But, on my bike, they felt way too soft, so I used the allen key on the push rod to adjust the brake pressure. This has the same effect as dialing down the barrel adjuster and is a no-no. But, it made the brakes feel right, and it only took a minor amount of tweaking to get them dialed, so I went with it. I haven’t had any problems with them. That said, neither I nor TRP recommend you do this. More on that at the bottom. I mention it only because it’s highly unlikely I’m the only person that would try this.
The proper fix, according to TRP technical rep Dave Biehler, is to A) run the brakes for a longer period of time on test rides in non-safety-threatening situations to see if they’ll settle themselves up in the proper position, or B) add a bit more fluid to the system to push the pads in closer. That’s a job best left to the shop unless you have the proper TRP brake fluid and bleed kit. I haven’t tried that yet.
Dave says the initial feel will vary by set, and that some people like the softer feel and some like the harder, crisper performance I was seeking. There’s some degree of adjustment by altering fluid levels as mentioned, and lever placement and bar shape will affect how far you can pull them, too. Ultimately, if you can pull the levers to the bar and that prevents you from getting enough power, try the fixes above or try a different brake.
Now for the performance review. Assuming they’ll set up properly for you, you’re in luck. They feel magnificent.
For my first four or five rides, my general thoughts were “these feel pretty good, certainly better than mechanical brakes, but not quite as ‘pure’ feeling as a full hydraulic system.” But, as more rides passed and more braking occurred, the better they felt, inching closer and closer to a full hydraulic feel. I can’t say whether the piston seals were breaking in, the pads were becoming more accustomed to the rotor or some other magic, but they really did start feeling better the more I rode them. Since my time on full hydraulic road brake systems is pretty limited so far, I’ll equate them to a full hydro mountain bike brake this way: They’re about 90-95% there in terms of feel and power. Which is to say they’re worlds better than a full mechanical system.
I’ve ridden them in warm sunny weather, misting rain and sub-30º winter days, and the performance was solid in every instance. There was no brake squeal, either. They’ve been ridden extensively on the road and dirt/gravel paths as well as some cyclocross training and racing. If your set up doesn’t run into any of the caveats mentioned above, I’d say go for it.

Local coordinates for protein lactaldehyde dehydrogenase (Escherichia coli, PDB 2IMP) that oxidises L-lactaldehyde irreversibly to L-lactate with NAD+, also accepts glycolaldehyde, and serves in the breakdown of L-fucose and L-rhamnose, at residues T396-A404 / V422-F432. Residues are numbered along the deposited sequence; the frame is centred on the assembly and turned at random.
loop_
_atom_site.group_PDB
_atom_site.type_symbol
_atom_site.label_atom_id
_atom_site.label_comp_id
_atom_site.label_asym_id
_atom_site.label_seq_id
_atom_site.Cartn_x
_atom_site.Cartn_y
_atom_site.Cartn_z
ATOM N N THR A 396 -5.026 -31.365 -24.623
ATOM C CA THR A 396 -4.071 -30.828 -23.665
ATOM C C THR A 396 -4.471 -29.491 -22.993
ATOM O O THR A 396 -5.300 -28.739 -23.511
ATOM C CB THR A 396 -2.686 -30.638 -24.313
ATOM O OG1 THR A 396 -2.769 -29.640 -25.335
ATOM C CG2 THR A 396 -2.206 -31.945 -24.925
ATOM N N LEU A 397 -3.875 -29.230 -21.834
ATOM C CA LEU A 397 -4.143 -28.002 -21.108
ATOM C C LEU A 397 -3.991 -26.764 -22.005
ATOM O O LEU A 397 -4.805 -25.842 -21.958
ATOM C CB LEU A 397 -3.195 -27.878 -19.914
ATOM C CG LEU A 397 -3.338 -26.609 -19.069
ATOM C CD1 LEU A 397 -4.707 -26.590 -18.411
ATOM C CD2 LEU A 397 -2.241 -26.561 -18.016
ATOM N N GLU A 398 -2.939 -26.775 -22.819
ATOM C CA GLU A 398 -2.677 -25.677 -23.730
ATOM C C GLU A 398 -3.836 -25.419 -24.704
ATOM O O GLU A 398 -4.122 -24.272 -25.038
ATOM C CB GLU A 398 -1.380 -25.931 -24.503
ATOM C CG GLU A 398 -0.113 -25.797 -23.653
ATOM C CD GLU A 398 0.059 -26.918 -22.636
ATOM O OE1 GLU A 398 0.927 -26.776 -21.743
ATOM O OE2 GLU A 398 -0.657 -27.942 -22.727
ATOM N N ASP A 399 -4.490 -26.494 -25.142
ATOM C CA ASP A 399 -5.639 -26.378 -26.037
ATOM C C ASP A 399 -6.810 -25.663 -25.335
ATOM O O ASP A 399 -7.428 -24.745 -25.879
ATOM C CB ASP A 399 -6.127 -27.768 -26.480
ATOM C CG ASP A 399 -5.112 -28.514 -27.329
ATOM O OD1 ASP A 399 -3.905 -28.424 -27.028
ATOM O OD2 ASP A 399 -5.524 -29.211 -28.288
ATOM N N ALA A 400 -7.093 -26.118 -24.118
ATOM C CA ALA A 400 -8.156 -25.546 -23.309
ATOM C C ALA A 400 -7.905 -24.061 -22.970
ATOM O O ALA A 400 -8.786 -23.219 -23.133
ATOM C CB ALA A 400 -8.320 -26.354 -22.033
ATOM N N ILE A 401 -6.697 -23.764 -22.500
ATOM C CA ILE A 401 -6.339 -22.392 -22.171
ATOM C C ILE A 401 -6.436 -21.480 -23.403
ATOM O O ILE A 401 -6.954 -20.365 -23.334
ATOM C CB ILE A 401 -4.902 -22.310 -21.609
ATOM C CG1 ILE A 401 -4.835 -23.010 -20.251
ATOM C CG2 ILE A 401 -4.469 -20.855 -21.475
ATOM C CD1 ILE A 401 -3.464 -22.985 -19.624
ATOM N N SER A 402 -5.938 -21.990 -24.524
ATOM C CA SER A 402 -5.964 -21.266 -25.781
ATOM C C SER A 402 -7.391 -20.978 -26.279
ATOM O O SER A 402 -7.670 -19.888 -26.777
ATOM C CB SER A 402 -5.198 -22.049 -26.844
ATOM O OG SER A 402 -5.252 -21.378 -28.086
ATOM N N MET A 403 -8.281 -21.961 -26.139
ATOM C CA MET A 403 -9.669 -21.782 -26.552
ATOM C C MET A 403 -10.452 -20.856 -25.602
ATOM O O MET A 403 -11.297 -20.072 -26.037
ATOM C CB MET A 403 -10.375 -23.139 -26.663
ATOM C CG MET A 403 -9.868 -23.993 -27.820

Meanwhile, Rob purchased a set for his own bike. Here’s his thoughts:
Having made the jump to disc brakes for the 2013 CX season I was somewhat disappointed with the performance from the stock cable disc brakes on my Fuji during the first really muddy race. I did not experience total brake failure like the guys at CX Nationals last season, but the drop off in performance during the race was noticable. Knowing how much nicer hydraulic disc brakes are on my mountain bike (than the canti brakes I started with many years ago), but not being able to afford some of the dedicated road hydraulic offings on the market the TRP HY/RD brakes seemed like the perfect option. I was somewhat skeptical about TRP since I had never tried their hydraulic brakes before. My only previous experience with TRP had been with their road brakes on a demo bike a few years ago. However, I decided to take the leap and try them out for the remainder of the season. I am glad I did because not only are they powerful, easy to set up and easier to modulate, they just flat out work in all conditions.
Are these brakes perfect? Pretty close, but they could be made a little lighter and maybe have a slightly different leverage ratio. They tend to work best with new Shimano levers due to the longer cable pull, but I have also used them with levers from SRAM, older Shimano and Campagnolo as well. The TRP HY/RD brakes work fine with all of these, but be aware the lever pulls closer to the handlebar during hard braking. As with all mechanical disc brakes the use of compression-less housing is strongly advised. I had the best luck using the Yokozuna cables and housing.
Final verdict: These brakes are awesome! Can Stop, Will Stop!!
TO BE CONTINUED…
So, what’s all this about a “Part One”? Two things: First, I (Tyler) want more time on them for proper long term testing, which will include some bigger descents. Second, Dave mentioned they’ve refined the design a bit, putting a stop screw on the pushrod adjustment to prevent people from doing exactly what I did, and should we get a set of the new ones, we’ll sub those in and start accumulating miles.